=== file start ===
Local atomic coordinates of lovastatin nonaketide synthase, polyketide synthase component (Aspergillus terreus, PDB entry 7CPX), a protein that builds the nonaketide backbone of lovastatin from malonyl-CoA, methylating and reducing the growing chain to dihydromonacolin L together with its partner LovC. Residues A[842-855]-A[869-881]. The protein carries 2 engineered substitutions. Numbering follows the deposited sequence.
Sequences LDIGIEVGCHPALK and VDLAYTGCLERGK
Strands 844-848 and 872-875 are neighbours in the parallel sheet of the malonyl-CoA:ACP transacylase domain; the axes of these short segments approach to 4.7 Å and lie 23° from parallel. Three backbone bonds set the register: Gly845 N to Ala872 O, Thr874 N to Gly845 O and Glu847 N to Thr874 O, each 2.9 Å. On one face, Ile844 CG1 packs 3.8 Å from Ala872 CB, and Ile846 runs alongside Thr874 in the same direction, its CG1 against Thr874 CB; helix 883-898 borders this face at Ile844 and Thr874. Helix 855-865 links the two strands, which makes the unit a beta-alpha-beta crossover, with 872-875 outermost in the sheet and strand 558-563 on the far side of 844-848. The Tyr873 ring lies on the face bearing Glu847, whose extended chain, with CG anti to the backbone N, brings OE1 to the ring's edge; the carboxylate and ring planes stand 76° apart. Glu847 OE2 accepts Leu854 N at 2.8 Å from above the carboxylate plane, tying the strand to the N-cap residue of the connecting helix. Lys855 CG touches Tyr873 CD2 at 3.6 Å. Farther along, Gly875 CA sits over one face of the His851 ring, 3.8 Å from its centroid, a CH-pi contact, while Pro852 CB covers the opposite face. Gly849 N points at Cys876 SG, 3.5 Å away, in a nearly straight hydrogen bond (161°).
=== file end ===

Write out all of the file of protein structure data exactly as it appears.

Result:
Local atomic coordinates of lovastatin nonaketide synthase, polyketide synthase component (Aspergillus terreus, PDB entry 7CPX), a protein that builds the nonaketide backbone of lovastatin from malonyl-CoA, methylating and reducing the growing chain to dihydromonacolin L together with its partner LovC. Residues A[842-855]-A[869-881]. The protein carries 2 engineered substitutions. Numbering follows the deposited sequence.
Sequences LDIGIEVGCHPALK and VDLAYTGCLERGK
Strands 844-848 and 872-875 are neighbours in the parallel sheet of the malonyl-CoA:ACP transacylase domain; the axes of these short segments approach to 4.7 Å and lie 23° from parallel. Three backbone bonds set the register: Gly845 N to Ala872 O, Thr874 N to Gly845 O and Glu847 N to Thr874 O, each 2.9 Å. On one face, Ile844 CG1 packs 3.8 Å from Ala872 CB, and Ile846 runs alongside Thr874 in the same direction, its CG1 against Thr874 CB; helix 883-898 borders this face at Ile844 and Thr874. Helix 855-865 links the two strands, which makes the unit a beta-alpha-beta crossover, with 872-875 outermost in the sheet and strand 558-563 on the far side of 844-848. The Tyr873 ring lies on the face bearing Glu847, whose extended chain, with CG anti to the backbone N, brings OE1 to the ring's edge; the carboxylate and ring planes stand 76° apart. Glu847 OE2 accepts Leu854 N at 2.8 Å from above the carboxylate plane, tying the strand to the N-cap residue of the connecting helix. Lys855 CG touches Tyr873 CD2 at 3.6 Å. Farther along, Gly875 CA sits over one face of the His851 ring, 3.8 Å from its centroid, a CH-pi contact, while Pro852 CB covers the opposite face. Gly849 N points at Cys876 SG, 3.5 Å away, in a nearly straight hydrogen bond (161°).